the writing process, broadly defined, as opposed to the actual outcome I
(i.e., the text that the writer produces). Some of the studies described
below do consider the writers? texts (e.g., McGroarty Sc Zhu, 1997), but
at least one research question in the studies focuses on some point in the
writing process. Some of the studies focus on what the writer does as
he or she writes, and others examine how various kinds of feed-back are ·
given and/or used during the process. I
The first set of studies in Table 2.2 examines the entire process. Other ‘
studies focus on some specific aspect of the process — for example,
revisions (i.e., how writers change what they have written), fluency (i.e.,
how quickly one writes), the prewriting process, or even how students
use. dictionaries while writing. In addition, some researchers look at a .
specific intervention within the writing process. For example, a study
may examine how a student interprets and uses teacher feedback while
revising. A study may also focus on what happens during a peer review -
or a conferencing session as part of the writing process.
The techniques for examining the writing process differ depending on
what the main focus of the research is. For those who want a picture of
the entire writing process, as much as one can attain this, five different
techniques have been used: stimulated recall, interviews, text analysis,
observation, and talk aloud protocols. In stimulated recall,·the writer is -
videotaped while writing, as in Bosher (1998). Immediately after writing, (
the researcher sits down with the writer to discuss the writer’s thought (
processes while they view the videotape together. One of the first to _ (
use this technique was Rose (1984) in a study of native language (Li) 5
writing. (More about this technique can be found in Gass and Mackey, iJ




Research on second language writing 47
2000.) Talk aloud protocols, used by Whalen and Menard (1995), are
perhaps a more controversial technique. Talk alouds were used earlier
by psychologists in studies of problem solving (e.g., Newell 86 Simon,
R 1972) and in studies of L1 writing (e.g., Emig, 1971). This technique has
the writer verbalize what he or she is doing while writing. This method
has been criticized, in part, for the effect it may have on the writing
· process; that is, it may change how the writer writes.? Furthermore, using ”
the talk aloud process may be more problematic with L2 writers whose
L2 oral proficiency may be insufficient to verbalize complex thought
processes. On the other hand, using the L1 to describe what one is doing
in the L2 may be extremely difficult as well. Observations can also be
used. Pennington and So (1993) developed an on—line coding scheme
in which the observer can code a writer’s behavior while the writer is
writing. Interviews, such as those used by Zamel (1983), have also been
used and can be supplemented by document analysis —· that is, looking
at the writers’ notes and drafts. The benefit of such a technique is that
the researchers look outside of a controlled setting and study the writer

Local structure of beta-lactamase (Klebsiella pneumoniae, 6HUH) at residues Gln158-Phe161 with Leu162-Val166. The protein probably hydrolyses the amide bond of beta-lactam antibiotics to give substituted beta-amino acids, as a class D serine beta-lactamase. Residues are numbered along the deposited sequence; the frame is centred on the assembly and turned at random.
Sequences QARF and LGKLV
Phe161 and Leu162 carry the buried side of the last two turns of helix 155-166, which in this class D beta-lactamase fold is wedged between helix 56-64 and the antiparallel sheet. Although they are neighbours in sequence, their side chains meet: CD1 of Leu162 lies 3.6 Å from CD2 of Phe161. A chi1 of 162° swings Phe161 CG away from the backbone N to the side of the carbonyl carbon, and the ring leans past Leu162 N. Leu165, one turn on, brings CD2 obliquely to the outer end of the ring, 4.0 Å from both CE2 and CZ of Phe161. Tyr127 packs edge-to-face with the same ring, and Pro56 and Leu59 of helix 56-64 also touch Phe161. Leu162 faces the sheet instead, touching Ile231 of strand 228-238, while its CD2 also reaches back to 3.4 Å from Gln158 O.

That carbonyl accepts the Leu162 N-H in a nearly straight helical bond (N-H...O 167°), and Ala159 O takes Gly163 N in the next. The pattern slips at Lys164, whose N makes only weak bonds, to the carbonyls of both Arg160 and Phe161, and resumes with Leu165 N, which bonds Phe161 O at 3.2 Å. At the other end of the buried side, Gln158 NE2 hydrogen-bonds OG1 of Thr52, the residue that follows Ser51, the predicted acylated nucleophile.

in real life.
For researchers who want to study a more specific point in the process,
the technique will vary with what is being _studied. To measure fluency,
generally the number of words written in a given time is counted. (But
see Wolfe—Quintero et al., 1998, for a discussion of other measures.) The
studies listed in Table 2.2 that examine choosing a topic on a writing
exam (Polio Sc Glew, 1996) and dictionary use (Christianson, 1997) both
used interviews, supplemented by observation and analysis of students’
texts, respectively. Revision can be studied with a variety of techniques,
such as comparing a draft and revision, using talk aloud protocols while -1
a writer revises, or interviewing writers about what they do.
Describing what takes place in peer review or conferencing sessions _
. is generally done through observation and coding of the oral data. The
studies that examined how students use written feedback are multiple
case studies that used verbal reports, questionnaires, draft and revisions
of assignments, and classroom observations. (Ferris, Chapter 5 this vol—
ume, discusses the contributions of feedback in greater detail.)
Research questions
Why do researchers want to know about the writing process? if we look
at the various research questions, we can see three kinds of questions
being asked. The lirst is a very general question, such as in Zamel (1983)
or Roca de Larios, Murphy, and Manchon (1999) simply asking what
_ the process is like. The question can be asked of a specific group, such
as in Porte (1997), or about two different groups, such as in Bosher
(1998) or Phinney and Khouri (1993.). In addition, several studies have

48 Charlene Polio l
attempted to compare the writing process in students’ L1 and L2 (Hall, l Of
1990; Pennington Sc So, 1993; Whalen ESC Menard, 1995). pf
A second set of questions addresses interventions and may result in an
answer that is descriptive, such as Villamil and deGuerrero (1996), who py
asked what takes place during peer review, or Hyland (1998), who stud- Stj
ied how students use and interpret written feedback. Some of the ques- tl-;
tions regarding interventions seek to determine the effect of some Of
treatment on the intervention itself, as opposed to on the final outcome, W]
the written text. For example, McGroarty and Zhu (1997) looked at the SK
effect of peer training on stuclents’ ability to comment on their classmates’ Sa;
writing. Cumming and So (1996) studied the effect of the kind of tutoring to
and the choice of language on the discourse used in the session. CO
And finally, a very limited number of studies have looked at change Of